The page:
A window into the technology and business of fax...


11 May 2012

Historically Mainpine had not been in the business of developing or distributing fax application software.  This was the case for at least a couple of reasons.  First, getting into the software business would certainly increase the volume of customer support as Mainpine would be expected to provide product support not only for the hardware but also for the software.  Second, many of the resellers in Mainpine's product distribution were, themselves, developing or distributing fax application software, and Mainpine did not want to offend them by appearing as competitive in the software segment.  Indeed, Mainpine customer support attempted to treat all fax applications fairly by producing hardware that was standards-compliant and by assisting its customers experiencing problems with fax application software by attempting to troubleshoot fax session failures and serving as an advocate for the customer in working with the third-party fax application software support department.


This approach had some unfortunate consequences, however.  Because the fax hardware and the fax application software are components that work together to produce a successful fax operation, the resulting reliability can only be as good as the weaker of the two components permits.  So despite Mainpine's intention to have a lessened support burden by not developing or distributing software, Mainpine found itself bearing a considerable support burden as customers with problematic fax software would turn to Mainpine customer support for assistance in resolving problems that really had nothing to do with the hardware.  Furthermore, Mainpine found that the process of reporting problems to third-party software developers and subsequently working towards and waiting for an improved or fixed version of the software was often too challenging and slow for the customer's satisfaction.  Thus, the end-result was that Mainpine found itself continually struggling against a customer success ceiling which was in many ways was imposed by limitations in third-party fax application software.  To break through that ceiling Mainpine had to change its view to include the fax software application as part of the the product package.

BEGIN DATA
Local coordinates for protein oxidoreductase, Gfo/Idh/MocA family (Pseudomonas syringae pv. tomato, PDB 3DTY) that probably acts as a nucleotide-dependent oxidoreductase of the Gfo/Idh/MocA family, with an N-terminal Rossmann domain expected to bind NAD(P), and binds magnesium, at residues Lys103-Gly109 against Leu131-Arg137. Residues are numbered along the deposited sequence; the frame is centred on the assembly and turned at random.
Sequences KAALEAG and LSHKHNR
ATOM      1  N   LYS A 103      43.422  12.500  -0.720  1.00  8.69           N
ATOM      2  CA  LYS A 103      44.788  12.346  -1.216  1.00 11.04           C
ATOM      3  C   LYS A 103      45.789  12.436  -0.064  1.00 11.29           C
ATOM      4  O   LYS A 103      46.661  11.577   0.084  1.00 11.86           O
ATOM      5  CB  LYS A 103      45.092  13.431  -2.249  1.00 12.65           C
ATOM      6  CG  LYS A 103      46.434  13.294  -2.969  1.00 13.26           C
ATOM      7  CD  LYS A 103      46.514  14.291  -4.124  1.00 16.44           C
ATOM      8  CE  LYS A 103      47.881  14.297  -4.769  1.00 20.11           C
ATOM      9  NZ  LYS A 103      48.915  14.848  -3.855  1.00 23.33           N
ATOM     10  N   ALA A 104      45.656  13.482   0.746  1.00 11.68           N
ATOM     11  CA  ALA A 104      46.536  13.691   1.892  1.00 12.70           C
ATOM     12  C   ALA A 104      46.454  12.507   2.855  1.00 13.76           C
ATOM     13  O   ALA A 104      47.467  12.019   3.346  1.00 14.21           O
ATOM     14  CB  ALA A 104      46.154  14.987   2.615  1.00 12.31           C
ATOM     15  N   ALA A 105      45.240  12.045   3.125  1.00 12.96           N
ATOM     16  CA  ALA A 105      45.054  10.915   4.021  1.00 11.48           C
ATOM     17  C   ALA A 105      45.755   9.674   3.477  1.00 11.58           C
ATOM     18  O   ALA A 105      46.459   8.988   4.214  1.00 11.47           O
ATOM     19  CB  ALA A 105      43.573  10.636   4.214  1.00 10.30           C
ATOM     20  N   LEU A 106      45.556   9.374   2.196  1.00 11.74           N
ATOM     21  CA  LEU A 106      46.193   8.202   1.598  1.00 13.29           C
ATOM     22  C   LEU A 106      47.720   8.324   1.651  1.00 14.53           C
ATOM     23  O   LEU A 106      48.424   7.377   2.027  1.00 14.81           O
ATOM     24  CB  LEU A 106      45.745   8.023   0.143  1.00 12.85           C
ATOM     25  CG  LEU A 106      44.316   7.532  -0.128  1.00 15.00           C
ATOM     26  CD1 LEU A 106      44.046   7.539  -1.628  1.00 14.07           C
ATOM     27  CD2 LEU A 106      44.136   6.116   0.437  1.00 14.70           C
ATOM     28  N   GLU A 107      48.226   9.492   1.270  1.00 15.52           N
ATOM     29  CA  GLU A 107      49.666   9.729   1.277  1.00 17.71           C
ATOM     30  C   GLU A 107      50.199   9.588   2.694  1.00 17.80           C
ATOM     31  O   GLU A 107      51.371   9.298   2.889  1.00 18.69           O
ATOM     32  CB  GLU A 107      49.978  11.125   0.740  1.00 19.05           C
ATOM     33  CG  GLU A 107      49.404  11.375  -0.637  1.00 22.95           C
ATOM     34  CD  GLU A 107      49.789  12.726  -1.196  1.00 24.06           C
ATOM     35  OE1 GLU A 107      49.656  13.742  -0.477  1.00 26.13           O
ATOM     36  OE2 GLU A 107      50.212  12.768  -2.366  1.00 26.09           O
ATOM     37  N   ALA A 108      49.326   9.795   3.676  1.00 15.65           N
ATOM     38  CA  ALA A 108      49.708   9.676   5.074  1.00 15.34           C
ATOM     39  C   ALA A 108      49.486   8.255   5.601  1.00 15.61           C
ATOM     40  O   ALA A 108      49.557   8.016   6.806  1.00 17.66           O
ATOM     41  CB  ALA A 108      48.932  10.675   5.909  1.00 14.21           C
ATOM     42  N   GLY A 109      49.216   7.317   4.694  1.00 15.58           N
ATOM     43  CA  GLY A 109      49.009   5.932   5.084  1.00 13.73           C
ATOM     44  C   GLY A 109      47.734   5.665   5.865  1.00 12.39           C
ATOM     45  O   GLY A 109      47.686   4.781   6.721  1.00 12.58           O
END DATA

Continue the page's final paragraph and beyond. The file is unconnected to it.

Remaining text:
Among the many fax applications with which Mainpine had worked was the open-source software for Linux operating systems known as HylaFAX+.  Mainpine's relationship with customers using HylaFAX+ (or its predecessor, HylaFAX) was substantially different.  The primary difference was that due to the availability of the software source code Mainpine could actively and immediately address any problems in the software by participating in necessary code-work to resolve the problem and then produce, if needed, a new software release for the customer.  This process would typically take no more than one or two days which result customers found to be very satisfying.  It was in examining this process that Mainpine found the way forward through the limited success ceiling:  Mainpine needed to more-fully embrace HylaFAX+ for its Linux customers and reproduce that scenario somehow for its Windows customers.

Microsoft Fax has been available from the days of Windows 95, and ever since then Microsoft Fax (also known as "Windows Fax Service" or "Microsoft Shared Fax") has been included in some fashion with just about every version of Windows.  The fact that Microsoft Fax was installed or available on the system of nearly every Windows customer presented a tantalizing opportunity.  Unfortunately, Microsoft Fax was also one of the more-problematic fax applications: it doesn't support V.34-Fax (SuperG3) which is a prime selling-point for Mainpine's fax boards, it doesn't support error-correction mode (ECM) which is necessary for reliable faxing, its logging is cumbersome and difficult to use, and there are numerous operational flaws in it when working with less-than-perfect line conditions or troublesome remote systems.

Fortunately, they did something very, very smart when they developed Microsoft Fax: they made it modular.  That is, there are certain components of Microsoft Fax that operate as extendible, removable, and replaceable modules.  Two of these modular features are the "Fax Service Provider" (FSP), which performs the fax sending and fax receiving operations, and the Routing Extension, which delivers received faxes.  So a hardware manufacturer such as Mainpine could step-up and produce its own FSP as an alternative to the default FSP found in Microsoft Fax in order to support additional features and fix operational problems.  And that's exactly what Mainpine did when it produced the Mainpine Fax Service Provider for Microsoft Fax known as "IQFSP".

IQFSP works exclusively with Mainpine IQ Express fax boards.  It adds support for V.34-Fax (SuperG3) and supports ECM.  It provides detailed logging of all fax operations such that Mainpine can troubleshoot and analyse any problem even only after the first occurrence.  And all of those pesky bugs when dealing with less-than-perfect line conditions or troublesome remote systems are gone, too.

We still welcome customers to use Mainpine fax boards with any standards-compliant fax application software.  However, any time Mainpine support becomes involved in a faxing problem then Microsoft Fax and IQFSP will generally be used to try to analyse whether the problem is with the hardware, the lines, the remote system, or with the fax application software being used.

So with IQFSP Mainpine is able to offer its customers an entire fax product that can be supported end-to-end without turning to third-party developers.  If there is any problem found in the software, itself, then Mainpine can produce an immediate fix.  And, most-importantly, it lets Mainpine take its customers through that success ceiling to a perfect operational experience.